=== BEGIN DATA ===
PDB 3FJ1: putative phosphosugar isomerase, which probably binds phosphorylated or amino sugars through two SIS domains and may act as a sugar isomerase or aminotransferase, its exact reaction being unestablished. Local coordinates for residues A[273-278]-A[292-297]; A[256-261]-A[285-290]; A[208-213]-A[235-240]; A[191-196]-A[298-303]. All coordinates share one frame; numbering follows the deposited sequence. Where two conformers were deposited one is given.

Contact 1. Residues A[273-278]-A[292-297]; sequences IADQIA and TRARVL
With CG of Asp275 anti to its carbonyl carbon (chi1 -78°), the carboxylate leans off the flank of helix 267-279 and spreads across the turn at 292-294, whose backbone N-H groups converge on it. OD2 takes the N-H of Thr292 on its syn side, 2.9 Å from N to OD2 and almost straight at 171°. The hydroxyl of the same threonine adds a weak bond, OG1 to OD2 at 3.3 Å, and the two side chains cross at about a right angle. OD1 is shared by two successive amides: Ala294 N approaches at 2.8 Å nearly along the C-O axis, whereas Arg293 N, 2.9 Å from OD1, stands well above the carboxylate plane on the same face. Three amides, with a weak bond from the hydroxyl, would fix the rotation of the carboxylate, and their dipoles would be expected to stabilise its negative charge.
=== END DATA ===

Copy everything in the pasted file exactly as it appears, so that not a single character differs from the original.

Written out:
PDB 3FJ1: putative phosphosugar isomerase, which probably binds phosphorylated or amino sugars through two SIS domains and may act as a sugar isomerase or aminotransferase, its exact reaction being unestablished. Local coordinates for residues A[273-278]-A[292-297]; A[256-261]-A[285-290]; A[208-213]-A[235-240]; A[191-196]-A[298-303]. All coordinates share one frame; numbering follows the deposited sequence. Where two conformers were deposited one is given.

Contact 1. Residues A[273-278]-A[292-297]; sequences IADQIA and TRARVL
With CG of Asp275 anti to its carbonyl carbon (chi1 -78°), the carboxylate leans off the flank of helix 267-279 and spreads across the turn at 292-294, whose backbone N-H groups converge on it. OD2 takes the N-H of Thr292 on its syn side, 2.9 Å from N to OD2 and almost straight at 171°. The hydroxyl of the same threonine adds a weak bond, OG1 to OD2 at 3.3 Å, and the two side chains cross at about a right angle. OD1 is shared by two successive amides: Ala294 N approaches at 2.8 Å nearly along the C-O axis, whereas Arg293 N, 2.9 Å from OD1, stands well above the carboxylate plane on the same face. Three amides, with a weak bond from the hydroxyl, would fix the rotation of the carboxylate, and their dipoles would be expected to stabilise its negative charge.